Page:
Yet there is probably no greater exponent of absolutism in modern times than Supreme Court Judge Scalia himself. Often the ‘swing voter’ on the Supreme Court he wrote many judgements and he is known for his very conservative and strict adherence to the principles laid out in the Constitution. He used as his guiding principles the Founding Fathers’ absolute intent. Seldom did he take into account we live in a different age; a different time. Consequently America has been held back in some areas e.g. stem cell research as a result. Not surprising he was pretty robust on the defence of the Second Amendment (the right to bear arms) costing how many lives we can never know.
This strict adherence to principles without the pragmatism to know when to be firm and when to be flexible strikes me as an individual who does not understand, or refuses to accept the beauty of compromise. Not compromise when you are not being authentic. Not compromise when it makes it feel like you are not living your truth. Not compromise where you feel you have given a little of your soul away in the process, or betraying yourself ( a la Caroline Myss). Rather, compromise where your mindfulness and emotional intelligence has recognised the face issues of the other party and acknowledged that victory at all costs is ultimately a shallow exercise. It’s called the ‘art of compromise’ for a reason. It needs real artistry to achieve i.e. creativity, nuance, style and sensitivity.
I’ve been a long time believer that there are many false truisms in life and management. One of the biggest I think is that acting without compromise is hard and compromising is easy. I call this ‘hard is soft; soft is hard’. Being unyielding is as easy as pie. You pull the shutters down and just dig in. It’s not about tenacity it’s more about tuning out. Compromise on the other hand is much more difficult. There is an intense vulnerability at play here. Knowing what to hold firm to and what to compromise on is really hard. Knowing that your colleagues might ridicule you for bending or folding is hard to do. It’s about strength of character. That might sound counter-intuitive but sometimes to display our vulnerability is the hardest thing of all. To do so is to be authentic. Authenticity is seldom detectable in the un-yielding. The absolutists don’t give us enough of an insight into their inner workings to allow us to properly ‘feel’ them. The unyielding wall that is their lack of compromise is a barrier behind which they hide and makes an emotionally intelligent exchange with them well-nigh impossible. It’s a black and white approach to life and work when in fact the continuum of black and white has all shades of grey in between. That’s why I believe it’s beholden on those professions that come from an absolutist tradition e.g. accountants, engineers etc. to learn the complexity of management and unlearn much of what their underpinning knowledge has taught them. It’s doubtful that they will come to this heuristically.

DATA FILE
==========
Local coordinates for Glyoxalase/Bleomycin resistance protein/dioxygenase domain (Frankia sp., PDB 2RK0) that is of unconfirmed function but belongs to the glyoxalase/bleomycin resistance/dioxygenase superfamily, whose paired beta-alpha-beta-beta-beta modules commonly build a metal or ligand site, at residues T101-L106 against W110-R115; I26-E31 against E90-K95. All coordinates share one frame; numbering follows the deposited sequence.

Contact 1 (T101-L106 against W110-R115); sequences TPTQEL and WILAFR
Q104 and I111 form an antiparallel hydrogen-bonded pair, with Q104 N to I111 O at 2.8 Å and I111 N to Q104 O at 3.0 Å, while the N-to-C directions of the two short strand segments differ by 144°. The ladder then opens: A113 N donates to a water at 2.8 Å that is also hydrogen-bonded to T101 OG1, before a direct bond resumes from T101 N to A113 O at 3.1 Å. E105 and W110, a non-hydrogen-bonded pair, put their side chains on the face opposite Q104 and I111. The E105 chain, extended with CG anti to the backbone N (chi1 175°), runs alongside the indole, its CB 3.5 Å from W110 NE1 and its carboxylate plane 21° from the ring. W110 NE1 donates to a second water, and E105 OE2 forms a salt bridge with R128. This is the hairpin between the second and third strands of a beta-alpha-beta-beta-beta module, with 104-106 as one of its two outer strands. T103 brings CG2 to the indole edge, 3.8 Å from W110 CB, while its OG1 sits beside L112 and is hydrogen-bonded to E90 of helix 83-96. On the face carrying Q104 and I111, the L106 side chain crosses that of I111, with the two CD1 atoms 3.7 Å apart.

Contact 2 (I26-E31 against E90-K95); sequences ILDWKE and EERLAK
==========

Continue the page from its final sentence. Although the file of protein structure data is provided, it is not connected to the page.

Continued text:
And so to the jurors in the Steven Avery case. The three -probably biased before the case- jurors who held out for the guilty verdict must have just stood their ground so firmly that the others found they inappropriately compromised their own beliefs for the sake of expediency. In such cases this is not an authentic compromise position. The lesson that Steven Avery lives to this very day in a Wisconsin prison is that absolutism cannot be applied absolutely. The problem is the absolutists have no idea about how to shift their paradigm.
Two things I hope we can look forward to in the not too distant future. Firstly a new Supreme Court judge who has the wisdom to guide the US in the decades that follow bringing down well-reasoned and compassionate rulings and secondly the exoneration and compensation of Steven Avery and Brendan Dassey for crimes they clearly did not commit. Of that I’m absolutely certain.